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Protecting Families with an Estate Plan

Most people think of Wills and death when they think of estate planning. However, the distribution of assets after death is only one issue to be considered. Financial accounts and property all have legal title requirements. Financial institutions and title companies will not release assets unless the legal requirements are satisfied.

Finances are not the only concern – proper access to health care, without court involvement is also important. The courts are having a harder time handling the sorts of cases where persons are incapacitated or die and do not have effective documents.

The Last Will and Testament is the written document that sets forth how a person wants assets distributed upon death. Without a Will, assets will be distributed to heirs in the preference set out by the Arizona Revised Statutes. For persons married to someone who had children before the marriage, step-children will inherit one-half of the community property unless the deceased spouse has a Will leaving assets to the surviving spouse.

The Will is the document that sets out the guardian of minor children. The guardian takes care of the well being of a minor child. While the conservator takes care of the finances of a minor child. Sometimes the guardian and the conservator is the same person. However, sometimes the best person who would be guardian has children of his or her own, and so a conflict of interest is created. Each family has a different set of circumstances to consider.

Often the Will "pours over" the assets to a trust for a minor child created under a Revocable Trust agreement created when the parent is living. If a parent does not have a trust for child, then the court must get involved when there is more than $10,000 involved. The court oversees funds for the child, restricting investment choices and releasing the money when the child is 18. With a trust, a parent can choose who will oversee the funds, how to invest, use and distribute the funds – delaying distribution to 21, 25, 30 or more. A Revocable Trust agreement is the preferred way to handle assets held in 401k's, IRA's, life insurance, real estate and other investments.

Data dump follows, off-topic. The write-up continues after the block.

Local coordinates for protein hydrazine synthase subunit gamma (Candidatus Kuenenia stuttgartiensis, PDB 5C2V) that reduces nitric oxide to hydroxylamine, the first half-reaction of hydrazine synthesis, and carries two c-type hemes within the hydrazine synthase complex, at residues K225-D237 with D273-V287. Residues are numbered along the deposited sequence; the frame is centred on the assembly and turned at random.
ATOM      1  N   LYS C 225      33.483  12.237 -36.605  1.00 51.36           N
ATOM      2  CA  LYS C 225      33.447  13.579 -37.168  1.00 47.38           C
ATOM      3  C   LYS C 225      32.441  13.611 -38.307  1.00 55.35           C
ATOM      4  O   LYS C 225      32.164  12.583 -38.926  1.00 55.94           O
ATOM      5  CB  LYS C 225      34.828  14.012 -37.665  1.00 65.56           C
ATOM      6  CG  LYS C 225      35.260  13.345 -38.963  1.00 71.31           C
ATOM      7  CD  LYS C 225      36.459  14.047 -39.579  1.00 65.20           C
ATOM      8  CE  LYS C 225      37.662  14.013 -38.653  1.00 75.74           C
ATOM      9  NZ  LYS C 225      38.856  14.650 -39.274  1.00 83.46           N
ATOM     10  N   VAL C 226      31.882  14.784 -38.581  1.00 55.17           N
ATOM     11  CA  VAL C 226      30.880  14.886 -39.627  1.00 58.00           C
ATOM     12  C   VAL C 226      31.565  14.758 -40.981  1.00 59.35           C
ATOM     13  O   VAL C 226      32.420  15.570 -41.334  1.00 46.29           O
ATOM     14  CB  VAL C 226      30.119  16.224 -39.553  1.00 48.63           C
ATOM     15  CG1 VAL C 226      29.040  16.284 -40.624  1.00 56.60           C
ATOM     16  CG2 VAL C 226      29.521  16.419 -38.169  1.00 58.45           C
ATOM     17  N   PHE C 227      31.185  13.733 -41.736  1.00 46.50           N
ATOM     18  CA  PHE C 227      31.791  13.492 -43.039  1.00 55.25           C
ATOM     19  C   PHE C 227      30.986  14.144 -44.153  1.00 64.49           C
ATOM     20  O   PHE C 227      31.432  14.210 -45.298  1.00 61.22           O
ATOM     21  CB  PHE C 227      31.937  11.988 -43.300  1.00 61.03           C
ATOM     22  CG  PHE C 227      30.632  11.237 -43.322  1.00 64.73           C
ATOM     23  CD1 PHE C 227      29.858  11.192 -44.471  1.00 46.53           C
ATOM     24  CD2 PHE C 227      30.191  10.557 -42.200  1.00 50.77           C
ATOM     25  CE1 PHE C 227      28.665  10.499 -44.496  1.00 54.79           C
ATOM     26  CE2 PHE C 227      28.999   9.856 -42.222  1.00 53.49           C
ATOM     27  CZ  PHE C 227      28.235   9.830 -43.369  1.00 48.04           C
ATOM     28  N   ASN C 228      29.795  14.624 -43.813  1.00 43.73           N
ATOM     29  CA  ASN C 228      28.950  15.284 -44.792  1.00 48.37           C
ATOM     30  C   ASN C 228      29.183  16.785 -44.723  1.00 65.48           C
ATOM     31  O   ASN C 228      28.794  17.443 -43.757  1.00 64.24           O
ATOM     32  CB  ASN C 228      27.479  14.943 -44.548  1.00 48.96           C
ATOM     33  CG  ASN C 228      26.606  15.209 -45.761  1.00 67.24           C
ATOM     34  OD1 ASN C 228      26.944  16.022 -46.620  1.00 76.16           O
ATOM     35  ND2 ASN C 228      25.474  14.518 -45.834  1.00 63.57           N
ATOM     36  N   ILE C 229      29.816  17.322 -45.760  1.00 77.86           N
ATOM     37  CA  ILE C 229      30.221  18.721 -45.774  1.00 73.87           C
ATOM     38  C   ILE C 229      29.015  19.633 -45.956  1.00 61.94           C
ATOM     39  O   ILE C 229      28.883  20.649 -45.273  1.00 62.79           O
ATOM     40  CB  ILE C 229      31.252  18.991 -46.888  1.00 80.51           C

A durable power of attorney is a written document which names an agent, who is given authority to act on behalf of the principal (the person creating the power of attorney) in regard to finances and business decisions. Without a power of attorney for finances, if a person becomes incapacitated, no one has legal authority – not even a spouse, unless a court appoints a guardian.

A financial power of attorney is “durable” if it remains in effect even if the principal becomes incapacitated. The principal can still revoke and change the power of attorney at any time, as long as the principal has capacity.

A health care power of attorney allows a person to nominate an agent who can give consent to and oversee health care if the principal is unable to give consent. Married persons benefit from health care powers of attorney because it enlarges the types of health care that can be approved by a spouse as well as giving the spouse legal preference as to other family members or friends. Without a health care power of attorney, a spouse cannot approve mental health care assistance and could have to coordinate care with parents. Without mental health care provisions or a health care power of attorney, court involvement in most cases is necessary, and then privacy and control is compromised.